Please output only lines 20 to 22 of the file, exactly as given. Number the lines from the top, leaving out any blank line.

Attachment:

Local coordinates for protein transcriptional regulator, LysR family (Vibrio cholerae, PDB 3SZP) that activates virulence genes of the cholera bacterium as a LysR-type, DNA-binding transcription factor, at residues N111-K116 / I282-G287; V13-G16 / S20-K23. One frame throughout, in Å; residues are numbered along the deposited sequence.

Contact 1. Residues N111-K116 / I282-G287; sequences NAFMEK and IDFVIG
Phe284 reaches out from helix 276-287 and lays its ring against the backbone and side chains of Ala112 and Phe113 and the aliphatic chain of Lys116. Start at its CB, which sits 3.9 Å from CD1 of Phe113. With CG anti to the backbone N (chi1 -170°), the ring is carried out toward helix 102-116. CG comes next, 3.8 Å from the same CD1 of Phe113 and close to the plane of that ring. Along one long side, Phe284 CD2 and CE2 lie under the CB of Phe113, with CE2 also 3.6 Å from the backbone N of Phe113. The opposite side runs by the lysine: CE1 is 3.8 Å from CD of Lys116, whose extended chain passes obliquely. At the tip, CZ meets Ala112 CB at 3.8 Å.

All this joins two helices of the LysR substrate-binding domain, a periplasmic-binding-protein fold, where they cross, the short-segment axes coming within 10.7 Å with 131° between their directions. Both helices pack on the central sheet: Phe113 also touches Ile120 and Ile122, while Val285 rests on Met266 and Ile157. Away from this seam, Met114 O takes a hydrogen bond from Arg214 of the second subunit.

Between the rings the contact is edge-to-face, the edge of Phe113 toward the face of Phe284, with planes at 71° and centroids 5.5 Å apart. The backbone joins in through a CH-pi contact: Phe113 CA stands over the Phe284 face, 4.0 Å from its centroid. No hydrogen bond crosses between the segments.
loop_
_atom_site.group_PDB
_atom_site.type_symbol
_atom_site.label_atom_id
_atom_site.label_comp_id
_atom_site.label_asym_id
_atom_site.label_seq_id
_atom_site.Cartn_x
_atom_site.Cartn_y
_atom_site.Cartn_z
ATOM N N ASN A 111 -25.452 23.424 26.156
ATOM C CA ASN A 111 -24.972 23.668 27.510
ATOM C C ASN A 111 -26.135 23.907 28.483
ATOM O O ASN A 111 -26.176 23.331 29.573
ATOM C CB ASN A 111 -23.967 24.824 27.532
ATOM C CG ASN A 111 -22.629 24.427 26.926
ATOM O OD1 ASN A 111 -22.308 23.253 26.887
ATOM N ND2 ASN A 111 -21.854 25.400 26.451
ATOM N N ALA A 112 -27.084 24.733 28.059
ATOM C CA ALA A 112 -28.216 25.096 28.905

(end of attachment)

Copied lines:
ATOM C CB ASN A 111 -23.967 24.824 27.532
ATOM C CG ASN A 111 -22.629 24.427 26.926
ATOM O OD1 ASN A 111 -22.308 23.253 26.887